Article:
Sandy Hook Promise continues to push for change - WFSB 3 Connecticut

Sandy Hook Promise continues to push for change

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Oregon vigil (AP) Oregon vigil (AP)
NEWTOWN, CT (WFSB) -

Connecticut’s state colleges and universities held a moment of silence on Thursday afternoon for the victims and families of the college killing in Oregon.

Students and faculty gathered at 2 p.m. on Thursday at the Three Rivers Community College in Norwich to reflect on the lives lose.

Community members also signed a condolence message in the lobby of the school.

Life is forever changed for the families of those victims, who share a grim connection to 26 families in Connecticut.

Nicole Hockley, mother of Dylan Hockley who was killed inside Sandy Hook Elementary School, was walking into a meeting in New York City last Thursday when the alert flashed on her phone, saying there was a shooting at a school in Oregon.

"I don't even think 10 words were out of my mouth before I just burst into tears, and I just couldn't talk anymore because I was right back on Dec. 14,” Hockley said. "It takes my breath away, in terms of how much detail comes back to me. Remembering, trying to find Dylan, finding Jake, and then everything that came afterward."

In the afterward, Hockley found the Sandy Hook Promise, which is her way of taking action to try to prevent the kind of violence that has touched her family.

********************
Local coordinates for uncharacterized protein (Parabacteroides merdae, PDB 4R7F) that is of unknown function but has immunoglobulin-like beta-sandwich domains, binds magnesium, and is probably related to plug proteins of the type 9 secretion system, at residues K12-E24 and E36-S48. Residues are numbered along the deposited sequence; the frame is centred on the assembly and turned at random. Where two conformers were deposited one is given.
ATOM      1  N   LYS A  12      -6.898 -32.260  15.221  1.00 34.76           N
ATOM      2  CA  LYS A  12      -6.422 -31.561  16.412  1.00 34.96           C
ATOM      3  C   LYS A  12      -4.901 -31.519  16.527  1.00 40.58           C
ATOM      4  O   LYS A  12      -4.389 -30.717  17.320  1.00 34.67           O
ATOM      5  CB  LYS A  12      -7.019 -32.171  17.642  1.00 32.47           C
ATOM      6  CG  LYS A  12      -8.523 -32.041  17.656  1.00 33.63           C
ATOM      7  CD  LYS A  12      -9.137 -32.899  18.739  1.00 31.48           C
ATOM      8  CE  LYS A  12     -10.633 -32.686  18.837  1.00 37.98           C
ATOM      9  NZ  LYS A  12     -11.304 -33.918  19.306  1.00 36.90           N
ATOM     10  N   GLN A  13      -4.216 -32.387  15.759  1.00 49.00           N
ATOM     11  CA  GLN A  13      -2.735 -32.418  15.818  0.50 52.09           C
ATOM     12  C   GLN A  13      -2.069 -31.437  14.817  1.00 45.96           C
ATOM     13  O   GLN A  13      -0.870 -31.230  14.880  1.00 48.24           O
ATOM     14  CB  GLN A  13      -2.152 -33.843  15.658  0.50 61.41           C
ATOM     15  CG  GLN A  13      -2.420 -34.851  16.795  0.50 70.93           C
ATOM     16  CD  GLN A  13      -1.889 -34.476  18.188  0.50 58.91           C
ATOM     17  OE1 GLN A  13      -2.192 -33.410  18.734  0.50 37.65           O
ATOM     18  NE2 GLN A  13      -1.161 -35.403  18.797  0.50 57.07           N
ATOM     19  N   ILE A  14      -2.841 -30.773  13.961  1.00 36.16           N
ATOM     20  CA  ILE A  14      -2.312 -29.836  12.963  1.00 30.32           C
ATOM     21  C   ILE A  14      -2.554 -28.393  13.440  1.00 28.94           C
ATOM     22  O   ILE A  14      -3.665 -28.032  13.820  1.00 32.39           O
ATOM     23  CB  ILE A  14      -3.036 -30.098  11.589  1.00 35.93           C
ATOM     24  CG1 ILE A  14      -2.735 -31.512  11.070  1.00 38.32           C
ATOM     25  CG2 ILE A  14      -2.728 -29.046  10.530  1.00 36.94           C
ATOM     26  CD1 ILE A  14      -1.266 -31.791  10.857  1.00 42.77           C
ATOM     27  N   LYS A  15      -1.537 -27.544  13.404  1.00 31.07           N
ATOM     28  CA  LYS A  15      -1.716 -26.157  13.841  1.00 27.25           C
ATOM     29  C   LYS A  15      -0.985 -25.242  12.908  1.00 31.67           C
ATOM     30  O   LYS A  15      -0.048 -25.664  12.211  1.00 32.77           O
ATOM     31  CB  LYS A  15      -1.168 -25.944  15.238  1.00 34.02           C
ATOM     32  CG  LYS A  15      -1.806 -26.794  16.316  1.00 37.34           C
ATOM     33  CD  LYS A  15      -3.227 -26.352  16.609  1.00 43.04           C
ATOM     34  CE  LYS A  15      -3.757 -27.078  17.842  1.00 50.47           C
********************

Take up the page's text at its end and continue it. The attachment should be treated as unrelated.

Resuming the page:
"There’s always a lot of talk. There’s a lot of talk about policy, but there's not enough actions that everyday people in their homes and communities can do,” Hockley said.

Actions include anger management, conflict resolution, and coping skills.

But mostly, it is keeping an eye out for warning signs.

Hockley said in four out of five school shootings, and seven out of 10 suicides, the person told someone beforehand.

"There are always signs. There are always ways to intervene. There’s always things that can be done and we only talk about it after the fact, and that's very frustrating,” she said.

She added that she wants to see an early focus on mental wellness and appropriate access to firearms.

"I think it's the person behind the gun that we need to deal with, but they are also choosing that weapon for very specific reasons. So it's the person and the weapon. This isn't about one or the other it has to be taken together,” Hockley said.

It has been nearly three years since the tragic shooting at Sandy Hook Elementary School, and just one week for those families in Oregon.

"The sheer sadness that I feel for those families, knowing what they're going through, and knowing what's still to come for them,” Hockley said.

Her hope is through this work, some day they can stop another family from having to go through the same thing.

"We’re not at the tipping point yet, but I think we're going to get there soon,” she said.

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